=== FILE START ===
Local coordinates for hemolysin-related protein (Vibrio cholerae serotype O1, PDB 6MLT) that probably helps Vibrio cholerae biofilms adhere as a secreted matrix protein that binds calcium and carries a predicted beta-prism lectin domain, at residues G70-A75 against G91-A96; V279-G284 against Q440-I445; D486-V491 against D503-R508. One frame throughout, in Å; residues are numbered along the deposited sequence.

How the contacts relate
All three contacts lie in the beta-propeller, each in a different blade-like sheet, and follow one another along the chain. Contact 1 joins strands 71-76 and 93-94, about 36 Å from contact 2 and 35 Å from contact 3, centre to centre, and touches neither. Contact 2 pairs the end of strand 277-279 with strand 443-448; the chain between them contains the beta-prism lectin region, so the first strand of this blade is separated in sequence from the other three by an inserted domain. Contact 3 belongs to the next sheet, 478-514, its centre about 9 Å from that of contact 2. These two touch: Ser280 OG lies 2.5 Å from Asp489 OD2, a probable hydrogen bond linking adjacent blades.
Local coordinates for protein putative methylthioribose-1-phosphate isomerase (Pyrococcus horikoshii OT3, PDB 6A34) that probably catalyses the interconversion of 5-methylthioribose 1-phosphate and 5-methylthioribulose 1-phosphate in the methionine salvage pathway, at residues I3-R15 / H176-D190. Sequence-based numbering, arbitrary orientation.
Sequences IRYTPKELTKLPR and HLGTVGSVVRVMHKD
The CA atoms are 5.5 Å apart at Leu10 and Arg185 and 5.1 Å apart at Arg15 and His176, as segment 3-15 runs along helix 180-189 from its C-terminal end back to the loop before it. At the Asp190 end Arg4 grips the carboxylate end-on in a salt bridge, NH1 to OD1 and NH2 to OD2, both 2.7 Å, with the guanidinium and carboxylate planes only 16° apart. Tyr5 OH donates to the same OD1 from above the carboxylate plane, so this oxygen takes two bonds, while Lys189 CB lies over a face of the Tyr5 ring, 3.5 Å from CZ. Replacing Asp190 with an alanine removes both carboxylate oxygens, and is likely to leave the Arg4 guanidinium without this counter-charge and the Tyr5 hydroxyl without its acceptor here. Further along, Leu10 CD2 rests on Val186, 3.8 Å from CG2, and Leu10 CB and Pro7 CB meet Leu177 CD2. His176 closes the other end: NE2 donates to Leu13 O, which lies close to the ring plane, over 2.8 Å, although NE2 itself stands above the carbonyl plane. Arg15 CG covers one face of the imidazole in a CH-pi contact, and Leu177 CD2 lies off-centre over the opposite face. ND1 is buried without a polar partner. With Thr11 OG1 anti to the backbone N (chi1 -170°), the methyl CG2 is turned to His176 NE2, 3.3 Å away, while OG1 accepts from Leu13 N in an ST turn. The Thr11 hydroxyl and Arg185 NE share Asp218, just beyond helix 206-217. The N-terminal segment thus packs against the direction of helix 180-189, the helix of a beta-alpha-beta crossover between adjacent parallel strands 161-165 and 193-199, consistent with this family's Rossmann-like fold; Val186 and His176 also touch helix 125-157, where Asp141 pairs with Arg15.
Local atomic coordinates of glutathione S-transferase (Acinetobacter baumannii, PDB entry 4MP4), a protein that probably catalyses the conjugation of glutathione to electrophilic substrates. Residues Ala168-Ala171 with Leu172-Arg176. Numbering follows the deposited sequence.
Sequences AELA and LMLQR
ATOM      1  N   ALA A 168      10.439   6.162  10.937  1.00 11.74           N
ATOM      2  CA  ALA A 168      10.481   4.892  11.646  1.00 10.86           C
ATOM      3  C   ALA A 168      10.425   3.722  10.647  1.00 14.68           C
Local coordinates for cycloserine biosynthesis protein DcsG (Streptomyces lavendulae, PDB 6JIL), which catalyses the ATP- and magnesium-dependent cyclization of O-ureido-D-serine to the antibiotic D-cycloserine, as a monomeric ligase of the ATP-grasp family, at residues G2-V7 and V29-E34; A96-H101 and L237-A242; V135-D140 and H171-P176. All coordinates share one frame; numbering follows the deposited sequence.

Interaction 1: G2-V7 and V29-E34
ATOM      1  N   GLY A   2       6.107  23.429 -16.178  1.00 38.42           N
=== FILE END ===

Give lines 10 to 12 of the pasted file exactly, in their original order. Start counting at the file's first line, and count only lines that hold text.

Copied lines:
ATOM      2  CA  ALA A 168      10.481   4.892  11.646  1.00 10.86           C
ATOM      3  C   ALA A 168      10.425   3.722  10.647  1.00 14.68           C
Local coordinates for cycloserine biosynthesis protein DcsG (Streptomyces lavendulae, PDB 6JIL), which catalyses the ATP- and magnesium-dependent cyclization of O-ureido-D-serine to the antibiotic D-cycloserine, as a monomeric ligase of the ATP-grasp family, at residues G2-V7 and V29-E34; A96-H101 and L237-A242; V135-D140 and H171-P176. All coordinates share one frame; numbering follows the deposited sequence.